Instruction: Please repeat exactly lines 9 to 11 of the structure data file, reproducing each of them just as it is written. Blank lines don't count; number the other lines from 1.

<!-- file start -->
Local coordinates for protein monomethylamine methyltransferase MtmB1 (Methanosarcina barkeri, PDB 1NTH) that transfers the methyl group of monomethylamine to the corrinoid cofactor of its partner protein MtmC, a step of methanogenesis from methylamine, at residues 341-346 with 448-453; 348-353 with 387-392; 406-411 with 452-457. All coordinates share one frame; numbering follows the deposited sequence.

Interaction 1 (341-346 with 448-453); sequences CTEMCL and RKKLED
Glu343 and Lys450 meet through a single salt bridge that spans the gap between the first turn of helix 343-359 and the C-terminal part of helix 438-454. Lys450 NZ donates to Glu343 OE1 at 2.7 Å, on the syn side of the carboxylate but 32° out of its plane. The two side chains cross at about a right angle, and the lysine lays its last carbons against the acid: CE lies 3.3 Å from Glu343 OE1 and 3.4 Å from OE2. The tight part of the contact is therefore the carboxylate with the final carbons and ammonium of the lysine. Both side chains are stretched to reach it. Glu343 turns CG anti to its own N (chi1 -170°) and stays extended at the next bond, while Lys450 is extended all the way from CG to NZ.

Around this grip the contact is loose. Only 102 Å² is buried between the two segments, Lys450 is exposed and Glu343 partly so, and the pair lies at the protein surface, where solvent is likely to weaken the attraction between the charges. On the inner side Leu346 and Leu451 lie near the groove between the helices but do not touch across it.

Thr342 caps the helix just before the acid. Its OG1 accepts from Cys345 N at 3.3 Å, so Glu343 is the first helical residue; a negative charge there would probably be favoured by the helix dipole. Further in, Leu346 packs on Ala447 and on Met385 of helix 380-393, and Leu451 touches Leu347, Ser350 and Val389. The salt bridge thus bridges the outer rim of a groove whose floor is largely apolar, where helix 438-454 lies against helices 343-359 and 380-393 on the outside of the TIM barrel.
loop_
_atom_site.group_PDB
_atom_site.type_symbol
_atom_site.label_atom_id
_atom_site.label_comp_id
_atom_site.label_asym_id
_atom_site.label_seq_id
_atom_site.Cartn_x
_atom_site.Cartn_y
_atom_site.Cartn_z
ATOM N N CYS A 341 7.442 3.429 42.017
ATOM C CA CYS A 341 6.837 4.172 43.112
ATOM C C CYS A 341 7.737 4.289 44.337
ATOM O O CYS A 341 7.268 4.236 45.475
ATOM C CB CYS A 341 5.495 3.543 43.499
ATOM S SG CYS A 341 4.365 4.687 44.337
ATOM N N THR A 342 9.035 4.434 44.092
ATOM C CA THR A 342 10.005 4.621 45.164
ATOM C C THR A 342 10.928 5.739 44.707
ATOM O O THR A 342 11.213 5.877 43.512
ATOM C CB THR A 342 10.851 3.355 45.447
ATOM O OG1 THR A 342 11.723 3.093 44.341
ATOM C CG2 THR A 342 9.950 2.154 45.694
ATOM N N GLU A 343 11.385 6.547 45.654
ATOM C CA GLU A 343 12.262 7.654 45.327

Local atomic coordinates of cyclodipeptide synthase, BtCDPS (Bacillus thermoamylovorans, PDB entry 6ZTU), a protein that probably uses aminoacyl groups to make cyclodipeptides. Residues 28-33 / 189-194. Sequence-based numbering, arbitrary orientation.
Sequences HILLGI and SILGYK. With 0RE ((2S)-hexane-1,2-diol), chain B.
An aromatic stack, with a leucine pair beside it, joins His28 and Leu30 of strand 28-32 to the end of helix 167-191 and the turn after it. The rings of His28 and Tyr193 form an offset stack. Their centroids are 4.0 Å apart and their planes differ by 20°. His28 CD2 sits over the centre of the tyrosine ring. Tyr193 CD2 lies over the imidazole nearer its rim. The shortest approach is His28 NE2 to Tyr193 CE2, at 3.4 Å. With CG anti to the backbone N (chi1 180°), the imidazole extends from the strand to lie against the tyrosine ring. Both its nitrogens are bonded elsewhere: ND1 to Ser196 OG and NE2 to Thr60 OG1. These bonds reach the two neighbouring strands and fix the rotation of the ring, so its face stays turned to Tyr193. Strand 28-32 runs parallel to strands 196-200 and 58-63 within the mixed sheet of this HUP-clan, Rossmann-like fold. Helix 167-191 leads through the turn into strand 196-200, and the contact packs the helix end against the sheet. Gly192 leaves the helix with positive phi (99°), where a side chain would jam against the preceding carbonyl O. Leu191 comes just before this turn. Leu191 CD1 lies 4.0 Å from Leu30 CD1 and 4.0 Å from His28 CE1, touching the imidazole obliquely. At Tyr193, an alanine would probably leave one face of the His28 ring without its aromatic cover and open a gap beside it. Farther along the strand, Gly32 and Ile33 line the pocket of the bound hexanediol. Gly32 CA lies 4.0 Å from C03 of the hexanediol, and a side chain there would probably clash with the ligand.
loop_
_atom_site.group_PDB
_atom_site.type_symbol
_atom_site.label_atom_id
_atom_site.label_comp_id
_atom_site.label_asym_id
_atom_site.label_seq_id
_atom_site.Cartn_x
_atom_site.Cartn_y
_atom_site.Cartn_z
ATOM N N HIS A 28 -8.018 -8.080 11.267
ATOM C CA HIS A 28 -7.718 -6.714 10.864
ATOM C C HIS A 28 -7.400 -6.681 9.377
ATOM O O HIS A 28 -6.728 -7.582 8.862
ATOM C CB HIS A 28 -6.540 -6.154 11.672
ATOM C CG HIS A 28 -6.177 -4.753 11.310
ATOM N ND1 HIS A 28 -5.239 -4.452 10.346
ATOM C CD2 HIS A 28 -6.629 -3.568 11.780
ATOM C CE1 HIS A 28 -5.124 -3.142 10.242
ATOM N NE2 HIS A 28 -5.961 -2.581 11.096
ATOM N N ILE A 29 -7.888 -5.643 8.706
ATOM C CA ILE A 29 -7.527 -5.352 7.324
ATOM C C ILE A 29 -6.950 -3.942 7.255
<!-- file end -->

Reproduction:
_atom_site.label_atom_id
_atom_site.label_comp_id
_atom_site.label_asym_id